Beyond Medicine and Machines
By Augusta Kennedy, ‘17
As a registered nurse at a community hospital hit hard by COVID-19, I have come to a greater appreciation of my formation as an Aquinas nurse. I was taught to see every patient as a whole, human person with an intrinsic God-given dignity.
In a world that wants us to forget that human beings have souls as well as bodies, it is all too easy to see a sick person as a broken machine. When there is no more information, no medicine that works, and no technology that can relieve a tired body and let it heal, as is too often the case with this disease, future care may seem futile.
“You can’t truly quantify or even describe that quality in someone which we call ‘the will to live’ or explain why someone had it yesterday but lost it today.”
But sometimes in the midst of all the sheer physicality of a diagnosis—the levels, the rates, the pressures, the doses—the intangibles get lost. You can’t measure fear, or hope, or love. You can’t truly quantify or even describe that quality in someone which we call “the will to live” or explain why someone had it yesterday but lost it today. You can’t see the soul leave the body, but you know when it’s gone. When you try to push these intangible things to the side and treat only the body, so much of the person is lost, because a human person is so much more than just a functioning organism or a mere biological body. Trust, gratitude, wisdom—all of these stand to be gained in a relationship with a patient that goes beyond medicine and machines.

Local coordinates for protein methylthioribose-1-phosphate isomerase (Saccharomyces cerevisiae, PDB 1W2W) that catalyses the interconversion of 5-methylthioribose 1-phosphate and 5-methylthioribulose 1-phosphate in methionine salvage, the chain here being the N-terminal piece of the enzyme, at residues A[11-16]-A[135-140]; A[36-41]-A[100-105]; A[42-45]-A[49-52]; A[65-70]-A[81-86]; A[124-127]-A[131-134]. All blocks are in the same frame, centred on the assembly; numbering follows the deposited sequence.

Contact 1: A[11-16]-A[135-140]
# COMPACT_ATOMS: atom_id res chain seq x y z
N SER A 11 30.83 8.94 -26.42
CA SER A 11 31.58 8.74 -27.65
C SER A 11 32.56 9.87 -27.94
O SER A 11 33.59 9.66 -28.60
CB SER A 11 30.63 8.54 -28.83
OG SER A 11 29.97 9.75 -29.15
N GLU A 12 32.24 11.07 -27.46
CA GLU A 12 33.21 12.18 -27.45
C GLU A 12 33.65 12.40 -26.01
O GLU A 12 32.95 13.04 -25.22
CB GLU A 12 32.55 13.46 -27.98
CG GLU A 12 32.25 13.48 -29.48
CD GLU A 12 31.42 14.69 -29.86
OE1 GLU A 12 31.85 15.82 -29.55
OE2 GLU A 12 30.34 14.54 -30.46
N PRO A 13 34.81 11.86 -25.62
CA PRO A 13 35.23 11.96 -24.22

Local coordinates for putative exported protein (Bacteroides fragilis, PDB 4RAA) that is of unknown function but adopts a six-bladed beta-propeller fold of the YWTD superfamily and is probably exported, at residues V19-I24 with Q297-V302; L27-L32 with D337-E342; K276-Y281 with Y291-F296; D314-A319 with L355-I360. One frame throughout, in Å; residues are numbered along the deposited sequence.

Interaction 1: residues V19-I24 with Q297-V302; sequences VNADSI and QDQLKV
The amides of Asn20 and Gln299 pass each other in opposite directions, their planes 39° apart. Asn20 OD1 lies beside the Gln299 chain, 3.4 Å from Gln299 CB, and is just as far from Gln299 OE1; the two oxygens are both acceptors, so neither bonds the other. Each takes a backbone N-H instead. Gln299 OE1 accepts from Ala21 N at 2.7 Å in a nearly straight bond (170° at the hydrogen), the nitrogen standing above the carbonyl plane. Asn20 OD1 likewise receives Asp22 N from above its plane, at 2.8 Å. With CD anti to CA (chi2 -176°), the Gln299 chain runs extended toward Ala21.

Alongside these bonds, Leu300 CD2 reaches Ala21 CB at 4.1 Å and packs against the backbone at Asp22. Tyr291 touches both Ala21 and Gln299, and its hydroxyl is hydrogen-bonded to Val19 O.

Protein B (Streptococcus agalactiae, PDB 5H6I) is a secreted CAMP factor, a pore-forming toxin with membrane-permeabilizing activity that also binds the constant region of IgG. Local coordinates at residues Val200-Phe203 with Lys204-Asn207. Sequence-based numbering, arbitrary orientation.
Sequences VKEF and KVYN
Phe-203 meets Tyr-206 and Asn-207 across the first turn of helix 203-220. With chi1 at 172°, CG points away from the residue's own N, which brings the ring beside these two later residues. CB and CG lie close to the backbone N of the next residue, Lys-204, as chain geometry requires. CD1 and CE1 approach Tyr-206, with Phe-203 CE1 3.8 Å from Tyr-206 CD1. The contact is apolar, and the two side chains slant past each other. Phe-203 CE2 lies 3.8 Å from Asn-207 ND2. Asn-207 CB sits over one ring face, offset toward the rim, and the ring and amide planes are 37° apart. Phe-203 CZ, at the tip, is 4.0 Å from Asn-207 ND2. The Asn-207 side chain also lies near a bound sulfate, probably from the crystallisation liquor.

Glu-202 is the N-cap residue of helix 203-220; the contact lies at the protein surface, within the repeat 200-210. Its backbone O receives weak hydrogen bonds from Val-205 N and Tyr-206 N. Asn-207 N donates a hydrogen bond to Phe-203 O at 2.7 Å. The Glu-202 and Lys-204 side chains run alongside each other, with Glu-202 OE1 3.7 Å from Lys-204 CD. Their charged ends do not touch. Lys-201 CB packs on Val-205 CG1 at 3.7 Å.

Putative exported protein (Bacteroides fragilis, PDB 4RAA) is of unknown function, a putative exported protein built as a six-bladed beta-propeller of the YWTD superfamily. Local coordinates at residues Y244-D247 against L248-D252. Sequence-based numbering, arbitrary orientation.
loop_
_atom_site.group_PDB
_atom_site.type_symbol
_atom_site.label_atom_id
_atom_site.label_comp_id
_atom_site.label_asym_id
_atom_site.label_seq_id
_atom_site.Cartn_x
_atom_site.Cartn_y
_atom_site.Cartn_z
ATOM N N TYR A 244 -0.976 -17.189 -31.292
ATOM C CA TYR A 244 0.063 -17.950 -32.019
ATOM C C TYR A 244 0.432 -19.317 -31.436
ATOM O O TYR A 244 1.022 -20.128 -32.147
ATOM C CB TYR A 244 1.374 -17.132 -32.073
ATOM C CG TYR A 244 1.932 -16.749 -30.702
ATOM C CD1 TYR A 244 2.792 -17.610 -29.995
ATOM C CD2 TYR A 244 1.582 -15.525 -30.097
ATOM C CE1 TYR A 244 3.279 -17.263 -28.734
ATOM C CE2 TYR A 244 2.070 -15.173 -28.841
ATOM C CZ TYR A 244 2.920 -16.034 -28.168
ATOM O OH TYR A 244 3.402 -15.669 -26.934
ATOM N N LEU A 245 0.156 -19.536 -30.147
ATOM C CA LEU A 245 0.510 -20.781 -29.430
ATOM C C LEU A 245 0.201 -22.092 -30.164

My COVID patients aren’t numbers. They are neither oxygen measurements on a screen nor statistics in a study. They are people whose lives I am privileged to be a part of during an incredibly vulnerable time.
The responsibility to care for others can be seen as a burden or as a gift. How grateful I am that such a responsibility was given to me as a gift, by those who saw it as such in their own lives.
Augusta Kennedy, ’17 received the Bachelor of Science in Nursing. She currently works and lives in Chicago, serving a diverse community of persons who are from multiple ethnic groups and who speak ten different languages. This article is reprinted from the Fall 2020 issue of Aquinas Magazine.